Barry Pottle

Barry Pottle
Courtesy the Artist


Barry Pottle is an Inuk artist originally from Rigolet, Nunatsiavut, NL now living in Ottawa, ON. He has worked with the Indigenous arts community for many years particularly in the city of Ottawa. Pottle has always been interested in photography as a medium of artistic expression and as a way of exploring the world around him. Living in Ottawa, which has the largest urban population of Inuit outside the North, Pottle has been able to stay connected to the greater Inuit community. Through the camera’s lens, Pottle showcases the uniqueness of this community. Whether it is at a cultural gathering, family outings or the solitude of nature that photography allows, he captures the essence of Inuit life in Ottawa.

From a regional perspective, living in the Nation’s Capital allows him to travel throughout the valley and beyond to explore and photograph people, places and events. He believes that the concept of Urban Inuit is relatively new and for the most part unexplored (compared to other Urban Indigenous groups in Canada) so as an artist, he seeks to articulate this. “The camera,” he shares, “allows me to explore connection and continuity with my heritage and culture especially with regards to the contemporary reality of being an Urban Inuk.”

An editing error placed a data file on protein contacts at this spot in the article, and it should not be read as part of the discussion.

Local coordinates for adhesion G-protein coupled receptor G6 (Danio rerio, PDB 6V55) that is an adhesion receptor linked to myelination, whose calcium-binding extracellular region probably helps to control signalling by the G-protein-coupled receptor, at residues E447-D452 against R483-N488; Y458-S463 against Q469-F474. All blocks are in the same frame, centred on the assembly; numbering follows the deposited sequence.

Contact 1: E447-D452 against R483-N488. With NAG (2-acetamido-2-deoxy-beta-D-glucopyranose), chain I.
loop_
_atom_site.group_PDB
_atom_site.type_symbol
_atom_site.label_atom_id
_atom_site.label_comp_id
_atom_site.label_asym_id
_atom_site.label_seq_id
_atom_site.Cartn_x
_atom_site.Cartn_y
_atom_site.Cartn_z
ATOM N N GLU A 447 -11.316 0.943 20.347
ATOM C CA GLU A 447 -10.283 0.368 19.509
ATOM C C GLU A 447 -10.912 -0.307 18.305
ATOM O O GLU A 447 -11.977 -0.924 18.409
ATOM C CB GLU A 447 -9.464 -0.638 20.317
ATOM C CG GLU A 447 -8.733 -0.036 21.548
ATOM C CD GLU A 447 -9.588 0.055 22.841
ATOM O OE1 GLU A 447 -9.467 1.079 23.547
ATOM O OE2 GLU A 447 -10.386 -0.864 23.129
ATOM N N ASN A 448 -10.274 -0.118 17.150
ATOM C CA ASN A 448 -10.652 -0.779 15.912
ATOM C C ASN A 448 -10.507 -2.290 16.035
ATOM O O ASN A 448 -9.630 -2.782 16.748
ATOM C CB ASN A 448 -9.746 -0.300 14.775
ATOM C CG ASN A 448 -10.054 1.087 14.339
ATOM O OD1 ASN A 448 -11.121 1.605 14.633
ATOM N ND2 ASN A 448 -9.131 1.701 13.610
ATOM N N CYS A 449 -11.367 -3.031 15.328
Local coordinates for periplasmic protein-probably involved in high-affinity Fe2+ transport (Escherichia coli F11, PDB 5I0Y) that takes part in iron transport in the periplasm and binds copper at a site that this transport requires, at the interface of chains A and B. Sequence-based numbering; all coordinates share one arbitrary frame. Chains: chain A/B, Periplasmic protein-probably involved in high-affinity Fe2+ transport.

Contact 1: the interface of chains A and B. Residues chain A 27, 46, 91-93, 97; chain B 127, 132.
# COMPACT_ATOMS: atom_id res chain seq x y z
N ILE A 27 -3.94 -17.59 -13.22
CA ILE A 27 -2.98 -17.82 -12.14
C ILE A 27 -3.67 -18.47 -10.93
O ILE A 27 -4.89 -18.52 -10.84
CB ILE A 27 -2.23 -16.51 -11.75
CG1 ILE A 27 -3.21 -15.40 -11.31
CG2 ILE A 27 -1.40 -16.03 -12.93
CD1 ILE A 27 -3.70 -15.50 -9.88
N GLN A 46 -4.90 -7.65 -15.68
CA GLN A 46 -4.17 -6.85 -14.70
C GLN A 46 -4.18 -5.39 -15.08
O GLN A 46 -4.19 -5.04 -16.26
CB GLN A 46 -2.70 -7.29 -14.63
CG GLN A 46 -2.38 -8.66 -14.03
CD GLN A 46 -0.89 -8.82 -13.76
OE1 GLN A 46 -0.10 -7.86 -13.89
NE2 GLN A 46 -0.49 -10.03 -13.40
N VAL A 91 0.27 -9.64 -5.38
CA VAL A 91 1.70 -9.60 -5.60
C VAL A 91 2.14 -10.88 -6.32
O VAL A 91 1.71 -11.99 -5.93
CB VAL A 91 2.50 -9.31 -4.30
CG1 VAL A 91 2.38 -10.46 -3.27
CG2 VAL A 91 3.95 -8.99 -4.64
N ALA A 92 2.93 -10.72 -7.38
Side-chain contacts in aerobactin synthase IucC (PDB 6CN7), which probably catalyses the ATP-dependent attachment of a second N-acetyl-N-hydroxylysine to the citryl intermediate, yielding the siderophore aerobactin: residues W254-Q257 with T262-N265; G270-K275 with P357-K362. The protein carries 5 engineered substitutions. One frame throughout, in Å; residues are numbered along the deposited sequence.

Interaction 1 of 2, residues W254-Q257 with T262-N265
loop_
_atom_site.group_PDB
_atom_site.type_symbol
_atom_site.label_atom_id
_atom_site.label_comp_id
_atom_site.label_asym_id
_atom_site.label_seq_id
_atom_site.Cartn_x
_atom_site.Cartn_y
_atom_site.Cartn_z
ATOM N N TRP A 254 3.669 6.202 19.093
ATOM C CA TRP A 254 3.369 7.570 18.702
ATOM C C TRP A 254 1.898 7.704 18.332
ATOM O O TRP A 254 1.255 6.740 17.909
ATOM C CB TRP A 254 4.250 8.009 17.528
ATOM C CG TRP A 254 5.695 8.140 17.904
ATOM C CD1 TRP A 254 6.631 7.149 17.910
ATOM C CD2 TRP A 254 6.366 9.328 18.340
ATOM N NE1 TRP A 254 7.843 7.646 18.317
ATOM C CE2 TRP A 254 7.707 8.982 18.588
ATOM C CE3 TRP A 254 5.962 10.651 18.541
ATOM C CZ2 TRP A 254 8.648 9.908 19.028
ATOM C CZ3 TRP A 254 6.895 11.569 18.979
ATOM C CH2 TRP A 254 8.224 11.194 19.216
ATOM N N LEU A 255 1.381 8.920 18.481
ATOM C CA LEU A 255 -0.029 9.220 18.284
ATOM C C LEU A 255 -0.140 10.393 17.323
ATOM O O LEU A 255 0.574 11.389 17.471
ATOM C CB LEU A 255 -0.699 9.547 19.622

Pottle’s artwork has been featured in exhibitions in Canada and in the United States and his photos have been published in a variety of books and magazines including the Inuit Art Quarterly, Inuktitut Magazine, and Makivik Magazine. He has also contributed images to a number of community initiatives.

Artist Work

About Barry Pottle


Curatorial, Photography, Visual Arts

Artistic Community:

Ottawa, ON

Date of Birth:

Artists may have multiple birth years listed as a result of when and where they were born. For example, an artist born in the early twentieth century in a camp outside of a community centre may not know/have known their exact date of birth and identified different years.

North West River, NL

Edit History

April 10, 2018 Update by: Inuit Art Foundation
November 21, 2017 Updated by: Rebecca Gray